Decline in Antarctic Fur Seals; Face recognition; Amnesty’s Video Validation
Decline in Antarctic Fur seals & climate implications
A new paper in the journal Nature says that a shift in a dominant climate pattern has affected the supply of the Antarctic Fur seals' primary food source - krill. Three decades of data show the females of this species are being born smaller, and those that do survive to motherhood are breeding later in life. Subtle changes in their genetics are also being recorded.
The software that analyses images of your face, captured online or when you’re out and about, has rapidly improved. Adam Rutherford visits Amscreen, to test the cameras they deploy at supermarket checkouts to determine your age and sex, to inform advertisers of the best demographic to target. This raises ethical and privacy issues which Adam discusses with privacy expert Professor Colin Bennett and Luke Dormehl, author of “The formula, about algorithms and the algorithm culture”.
Amnesty’s Video Validation
There’s a new online tool to validate videos purporting to show human rights abuses. Amnesty International has released a website that offers ways of probing archive and videos to determine their reliability. YouTube, for instance has become an archive of human rights abuses in all kinds of conflict zones. Gareth Mitchell hears from Christoph Koettl, the Emergency Response Manager at Amnesty.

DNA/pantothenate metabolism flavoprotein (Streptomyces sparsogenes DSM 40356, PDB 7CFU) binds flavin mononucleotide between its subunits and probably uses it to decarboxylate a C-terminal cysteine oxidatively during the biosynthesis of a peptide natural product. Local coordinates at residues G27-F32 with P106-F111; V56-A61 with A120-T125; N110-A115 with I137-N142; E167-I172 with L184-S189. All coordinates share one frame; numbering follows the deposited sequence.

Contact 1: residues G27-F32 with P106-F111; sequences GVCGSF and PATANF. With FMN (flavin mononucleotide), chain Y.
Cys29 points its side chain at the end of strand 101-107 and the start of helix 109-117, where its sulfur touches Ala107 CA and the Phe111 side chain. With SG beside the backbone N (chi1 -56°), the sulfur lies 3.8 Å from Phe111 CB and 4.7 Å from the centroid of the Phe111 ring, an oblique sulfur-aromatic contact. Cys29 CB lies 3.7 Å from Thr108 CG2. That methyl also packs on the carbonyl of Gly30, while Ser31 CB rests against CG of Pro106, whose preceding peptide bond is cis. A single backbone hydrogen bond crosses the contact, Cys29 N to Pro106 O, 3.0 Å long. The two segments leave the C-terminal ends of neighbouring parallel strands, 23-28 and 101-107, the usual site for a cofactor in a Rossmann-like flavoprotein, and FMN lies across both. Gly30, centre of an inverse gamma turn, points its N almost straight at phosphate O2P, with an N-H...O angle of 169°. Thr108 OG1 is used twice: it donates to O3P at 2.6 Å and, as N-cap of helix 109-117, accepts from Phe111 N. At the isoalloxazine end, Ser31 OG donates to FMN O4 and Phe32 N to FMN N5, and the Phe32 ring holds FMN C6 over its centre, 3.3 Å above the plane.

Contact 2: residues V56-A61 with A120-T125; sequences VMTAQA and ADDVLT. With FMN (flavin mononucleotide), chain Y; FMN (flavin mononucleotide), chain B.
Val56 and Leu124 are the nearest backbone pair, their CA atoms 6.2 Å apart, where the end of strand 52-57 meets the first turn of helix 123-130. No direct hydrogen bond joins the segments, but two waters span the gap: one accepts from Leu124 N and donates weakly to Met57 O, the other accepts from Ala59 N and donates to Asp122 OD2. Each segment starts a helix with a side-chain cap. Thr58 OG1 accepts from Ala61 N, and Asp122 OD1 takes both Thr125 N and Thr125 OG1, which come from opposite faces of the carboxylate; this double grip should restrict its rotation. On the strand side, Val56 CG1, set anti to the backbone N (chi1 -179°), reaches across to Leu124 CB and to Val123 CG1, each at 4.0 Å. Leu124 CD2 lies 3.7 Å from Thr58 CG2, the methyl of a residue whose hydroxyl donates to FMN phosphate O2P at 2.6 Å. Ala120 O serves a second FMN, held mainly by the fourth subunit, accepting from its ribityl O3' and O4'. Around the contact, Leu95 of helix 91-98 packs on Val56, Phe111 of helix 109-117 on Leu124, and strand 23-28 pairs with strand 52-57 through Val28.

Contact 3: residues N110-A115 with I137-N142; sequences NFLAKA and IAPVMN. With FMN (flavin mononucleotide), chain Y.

What has Happened to El Nino?
At the start of 2014 meteorologists warned of a possible El Nino event this year. The portents were persuasive – a warming of the central Pacific much like that which preceded the powerful El Nino event of 1997. But since then the Pacific climate system seems to have stalled. What’s going on? What are the prospects for an El Nino to develop later this year? What impacts might it have? Roland Pease delves below the Pacific surface to find out what drives El Nino cycles, the most powerful single climate fluctuation on the planet, and asks the experts why it is so hard to forecast.
Great Brain Experiment
The Great Brain Experiment is a smartphone app that helps to conduct one of the largest cognitive experiments of its kind. Players are presented with a variety of games that have names like “Am I impulsive” and “What makes me happy”? We hear how the data generated is helpful in psychology experiments.
Around one in 14 people worldwide experiences anxiety at any one time. This condition can be mild, but at the other extreme prevent people from living normal lives. Claudia Hammond discusses the issues surrounding people’s fears with author Scott Stossell and clinical psychologist Nick Gray, from the Centre for Anxiety Disorders and Trauma at the Maudesley Hospital in London.
(Image: Antarctic fur seal weaners on a rock. Credit: Dr Jaume Forcada from the British Antarctic Survey (BAS).)